The endless special session
By By Terry R. Cassreino / assistant managing editor
Nov. 24, 2002
After weeks of negotiations, legislative leaders may finally be ready to call it quits and end a nearly three-month-long special session on civil justice reforms.
If House and Senate members can't compromise by Monday, House Speaker Tim Ford could adjourn the House. Such a move would let members begin preparing for the regular session that starts in January.
That may be the best alternative for a session that began Sept. 5. The special session has become the longest one in recent years and has cost the state more than $1 million in salaries and expenses.
Gov. Ronnie Musgrove called lawmakers into session to consider a proposal to help doctors fight the growing expense of malpractice insurance. A medical malpractice bill was approved and signed into law weeks ago.
That left civil justice reform, more commonly called tort reform, as the last issue to tackle. With Mississippi labeled the lawsuit Mecca of the nation and businesses complaining of multimillion dollar verdicts, a lot has been riding on the issue.
But with 174 members to please, 52 in the Senate and 122 in the House, the issue faced an uphill battle from the start. House and Senate negotiators have been trying to work on a compromise for weeks, but have had no luck.
Since then, many lawmakers have lost interest in the issue and public pressure to approve something has weakened.
One alternative legislative leaders may consider: End the session, have negotiators continue discussions the rest of the year and present lawmakers with a compromise bill at the start of the 2003 Legislature.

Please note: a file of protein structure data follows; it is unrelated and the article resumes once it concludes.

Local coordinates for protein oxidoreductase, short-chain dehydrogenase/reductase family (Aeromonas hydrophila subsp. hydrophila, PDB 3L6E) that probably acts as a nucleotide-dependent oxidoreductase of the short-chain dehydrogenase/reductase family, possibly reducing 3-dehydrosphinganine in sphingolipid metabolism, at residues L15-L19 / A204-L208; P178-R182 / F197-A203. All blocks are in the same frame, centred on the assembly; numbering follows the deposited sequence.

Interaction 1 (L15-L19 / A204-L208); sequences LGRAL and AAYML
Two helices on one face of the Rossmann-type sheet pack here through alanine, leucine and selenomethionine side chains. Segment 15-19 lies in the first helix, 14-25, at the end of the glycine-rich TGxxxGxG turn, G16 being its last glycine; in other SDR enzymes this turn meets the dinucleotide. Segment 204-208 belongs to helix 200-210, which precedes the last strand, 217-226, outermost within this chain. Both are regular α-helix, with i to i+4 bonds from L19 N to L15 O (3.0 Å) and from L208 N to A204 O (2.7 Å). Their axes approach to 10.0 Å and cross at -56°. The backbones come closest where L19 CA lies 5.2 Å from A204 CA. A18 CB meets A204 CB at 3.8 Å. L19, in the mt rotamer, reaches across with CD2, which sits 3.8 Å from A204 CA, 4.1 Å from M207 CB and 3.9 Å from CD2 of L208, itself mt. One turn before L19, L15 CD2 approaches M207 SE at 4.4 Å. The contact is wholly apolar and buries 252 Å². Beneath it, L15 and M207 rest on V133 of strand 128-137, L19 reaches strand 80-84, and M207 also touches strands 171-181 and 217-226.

Speculation around the Capitol continues to center on the possibility that Ford will retire from his House seat next year throwing members into a free-for-all to decide who will succeed him as speaker.
The list of possible candidates includes such longtime, influential House members as Billy McCoy, D-Rienzi; Bobby Moody, D-Louisville; Joe Warren, D-Mount Olive; and others.
But, just like last summer when the possibility of Ford's retirement first surfaced, McCoy appears to have the upper hand. House insiders and rank-and-file members say privately McCoy has enough commitments from legislators to easily win the job.
They say they hope House members agree privately on a new speaker and avoid a divisive, public election, a move that could splinter the body and make it difficult for whoever wins to serve as its leader.
One scenario has Ford stepping down at the end of the 2003 regular session and members immediately choosing his successor months before the November 2003 general election for statewide and legislative offices.
In case you missed the news, Delta State University supporters raised private funds to give President David Potter a $25,000 supplement to his $175,000 state salary as head of the Cleveland institution.
Delta State has followed in the footsteps of other public universities in Mississippi by using private funds to supplement their presidents' pay.
For example, Ole Miss Chancellor Robert Khayat gets a $200,000 supplement to his $200,000 salary and University of Southern Mississippi President Shelby Thames gets a $50,000 supplement to his $200,000 salary.
While higher education leaders no doubt deserve competitive pay, the supplements highlight a serious issue in Mississippi n the use of private funds to pay public officials.
And that raises this important question: To whom do these public officials answer, the people or sources of the private funds?